Asparagus in the jar. Peelings give flavour to the alcohol in the demijohn.

Asparagus liqueur from Limburg

Each year, De Ijsvogel produces 5,000 bottles of asparagus liqueur. The novelty drink is made from one of the region’s most celebrated agricultural products. The sandy soil of Limburg is ideal for growing asparagus. Farms from the region deliver their harvests to Venlo, where the so-called ‘white gold’ is auctioned from April into late June.

The asparagus liqueur made a favourable impression on those who tasted it. You might even say that De Ijsvogel is transmuting white gold into liquid gold.

People sampling Dutch whisky, jenever and asparagus liqueur by the bar of the Ijsvogel distillery next to the castle gardens at Arcen in the Netherlands.
The bar on the ground floor of the watermill in Arcen, the Netherlands.

Travel to Arcen

The De Ijsvogel distillery is in Arcen, a little more than 12 kilometres (7.5 miles) north of Venlo.

Venlo is in the southeast of the Netherlands, around two hours and 30 minutes’ rail journey from Amsterdam. The Dutch capital has a Eurostar station and direct services from London St Pancras International.

Arcen is a 188-kilometre (117-miles) drive from Hook of Holland. DFDS Ferries operate between Newcastle and Amsterdam.

The castle garden at Arcen, known locally as the Kasteeltuinen Arcen, is one of the key tourist attractions in Limburg.

Map of Arcen

The map below shows the location of De Ijsvogel distillery next to the Arcen Castle garden:

Google Map of De Ijsvogel next to the Kasteelyuinen Arcen.

Hotels in Limburg

Search and book hotels in Arcen via the HRS website:


Books about The Netherlands

Keen to know more about the Netherlands? You can buy the following books from Amazon by clicking on the links or cover photos:

Netherlands – Culture Smart: The Essential Guide to Customs and Culture:

Lonely Planet The Netherlands guidebook:

Why the Dutch are Different: A Journey into the Hidden Heart of the Netherlands by Ben Coates:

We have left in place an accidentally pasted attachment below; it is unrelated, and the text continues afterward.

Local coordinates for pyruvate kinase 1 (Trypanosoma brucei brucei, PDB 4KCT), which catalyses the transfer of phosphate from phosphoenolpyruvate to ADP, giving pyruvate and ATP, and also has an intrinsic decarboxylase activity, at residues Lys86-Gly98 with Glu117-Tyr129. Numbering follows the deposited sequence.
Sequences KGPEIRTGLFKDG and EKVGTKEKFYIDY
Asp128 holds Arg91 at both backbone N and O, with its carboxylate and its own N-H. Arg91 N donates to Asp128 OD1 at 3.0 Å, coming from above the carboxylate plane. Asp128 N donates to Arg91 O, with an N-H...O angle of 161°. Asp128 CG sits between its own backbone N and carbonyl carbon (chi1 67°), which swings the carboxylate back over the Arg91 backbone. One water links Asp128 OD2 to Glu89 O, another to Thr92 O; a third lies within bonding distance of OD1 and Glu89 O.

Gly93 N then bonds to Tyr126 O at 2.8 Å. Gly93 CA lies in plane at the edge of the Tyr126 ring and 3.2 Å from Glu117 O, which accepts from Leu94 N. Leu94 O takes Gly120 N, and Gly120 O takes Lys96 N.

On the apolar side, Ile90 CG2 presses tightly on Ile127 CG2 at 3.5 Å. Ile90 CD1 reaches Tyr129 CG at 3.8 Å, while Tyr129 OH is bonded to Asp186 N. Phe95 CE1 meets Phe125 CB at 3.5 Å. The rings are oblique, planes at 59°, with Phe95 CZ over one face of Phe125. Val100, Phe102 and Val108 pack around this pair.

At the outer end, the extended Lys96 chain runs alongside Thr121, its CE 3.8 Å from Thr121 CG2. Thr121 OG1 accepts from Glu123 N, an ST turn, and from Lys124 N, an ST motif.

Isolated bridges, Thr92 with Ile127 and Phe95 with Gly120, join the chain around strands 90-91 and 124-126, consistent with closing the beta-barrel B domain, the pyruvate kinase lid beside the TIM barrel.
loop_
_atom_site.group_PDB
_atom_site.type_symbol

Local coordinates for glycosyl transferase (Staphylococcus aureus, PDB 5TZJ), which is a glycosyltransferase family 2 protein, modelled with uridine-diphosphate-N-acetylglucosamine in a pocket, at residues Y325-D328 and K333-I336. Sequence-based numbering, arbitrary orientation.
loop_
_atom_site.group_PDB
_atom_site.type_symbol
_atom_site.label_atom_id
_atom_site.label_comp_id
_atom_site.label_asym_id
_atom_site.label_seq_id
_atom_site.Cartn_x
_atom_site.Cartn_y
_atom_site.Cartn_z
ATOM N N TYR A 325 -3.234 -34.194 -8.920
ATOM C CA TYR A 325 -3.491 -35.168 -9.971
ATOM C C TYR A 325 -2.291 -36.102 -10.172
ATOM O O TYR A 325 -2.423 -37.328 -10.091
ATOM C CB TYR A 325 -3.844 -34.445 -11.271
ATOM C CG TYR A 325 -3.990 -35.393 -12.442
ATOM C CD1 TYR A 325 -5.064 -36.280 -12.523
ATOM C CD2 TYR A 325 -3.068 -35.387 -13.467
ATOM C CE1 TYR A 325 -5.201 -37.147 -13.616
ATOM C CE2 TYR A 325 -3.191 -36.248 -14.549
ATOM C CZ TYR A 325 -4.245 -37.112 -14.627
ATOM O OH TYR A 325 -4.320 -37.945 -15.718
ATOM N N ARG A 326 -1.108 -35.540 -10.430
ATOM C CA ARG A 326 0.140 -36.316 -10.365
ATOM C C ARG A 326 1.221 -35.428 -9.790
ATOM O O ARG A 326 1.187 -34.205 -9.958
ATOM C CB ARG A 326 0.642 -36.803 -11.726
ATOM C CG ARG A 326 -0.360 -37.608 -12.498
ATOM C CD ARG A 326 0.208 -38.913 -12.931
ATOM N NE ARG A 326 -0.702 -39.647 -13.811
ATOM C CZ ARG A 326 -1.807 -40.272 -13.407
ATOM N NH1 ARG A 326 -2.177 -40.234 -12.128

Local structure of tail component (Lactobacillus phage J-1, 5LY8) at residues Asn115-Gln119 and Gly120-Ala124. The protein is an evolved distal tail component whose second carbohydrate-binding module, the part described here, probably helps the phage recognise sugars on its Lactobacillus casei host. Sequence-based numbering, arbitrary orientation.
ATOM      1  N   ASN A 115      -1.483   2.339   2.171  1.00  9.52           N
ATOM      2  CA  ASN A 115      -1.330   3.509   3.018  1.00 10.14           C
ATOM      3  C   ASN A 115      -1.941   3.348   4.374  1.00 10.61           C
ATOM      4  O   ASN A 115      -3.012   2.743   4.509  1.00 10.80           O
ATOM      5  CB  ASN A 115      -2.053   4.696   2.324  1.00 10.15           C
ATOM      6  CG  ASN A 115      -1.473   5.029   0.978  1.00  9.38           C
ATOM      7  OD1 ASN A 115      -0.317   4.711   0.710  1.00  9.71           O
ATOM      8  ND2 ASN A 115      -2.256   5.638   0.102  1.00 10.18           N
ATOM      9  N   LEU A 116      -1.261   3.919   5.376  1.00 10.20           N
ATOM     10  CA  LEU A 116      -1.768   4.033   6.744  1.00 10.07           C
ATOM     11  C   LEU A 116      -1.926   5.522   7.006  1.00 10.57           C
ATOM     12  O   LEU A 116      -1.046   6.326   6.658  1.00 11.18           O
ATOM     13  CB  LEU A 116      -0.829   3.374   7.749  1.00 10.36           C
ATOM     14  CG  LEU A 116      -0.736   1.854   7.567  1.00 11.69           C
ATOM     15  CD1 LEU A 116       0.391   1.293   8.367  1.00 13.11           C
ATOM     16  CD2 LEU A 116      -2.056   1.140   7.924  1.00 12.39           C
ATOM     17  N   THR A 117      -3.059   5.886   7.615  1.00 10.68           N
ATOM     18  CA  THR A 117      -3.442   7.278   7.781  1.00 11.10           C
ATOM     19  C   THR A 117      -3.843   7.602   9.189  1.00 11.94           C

A Concise History of the Netherlands by James C. Kennedy:

Graanbranderij De Ijsvogel

The Graanbranderij De Ijsvogel (Schans 20a, 5944 AG Arcen; tel. +31 77 473 1240) can be visited for a guided tour of the mill and distillery, including a product tasting featuring three of the drinks. De Ijsvogel’s website has information about the distillery’s opening times and prices.

The mill has a cosy, old-fashioned bar on its ground floor and seating out on its terrace. It’s well-placed for refreshments, or perhaps something to dull the pain, after cycling along one of the trails that run through the nearby De Maasduinen National Park. The cycling trails run for between 25 and 40 kilometres (15.5 and 25 miles). A 12-kilometre (7.5-mile) footpath is also a way of exploring the dunes of the national park.

Further information

Find out more about the surrounding region on the Limburg and Netherlands Board of Tourism and Conventions websites.

Stuart Forster, the author of this post, was named Digital Influencer of the Year award at the 2018 Netherlands Press Awards and in 2020 was named Travel Writer Writer of the Decade.

Illustrating photos are by Why Eye Photography.

Thank you for visiting Go Eat Do and reading this post about the production of asparagus liqueur at the Ijsvogel distillery at Arcen. If you appreciate the story of spirits production, you may enjoy reading about Carpathian Single Malt whisky from Romania. An interview with Christian Krogstad of Westward Whiskey might also appeal.

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A version of this post was initially published on Go Eat Do on 3 May 2018.

De Ijsvogel craft distillery at the Wymarse Molen or Kasteelmolen in Arcen, the Netherlands
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  • Dave Hooper

    May 12, 2018 at 17:23 Reply

    I love the idea of visiting this mill and a tasting session.

  • David Cross

    May 22, 2018 at 09:56 Reply

    This is quite the experience! I would like to try this drink.

    • Go Eat Do

      August 29, 2022 at 15:48 Reply

      It’s always good to sample local produce while travelling.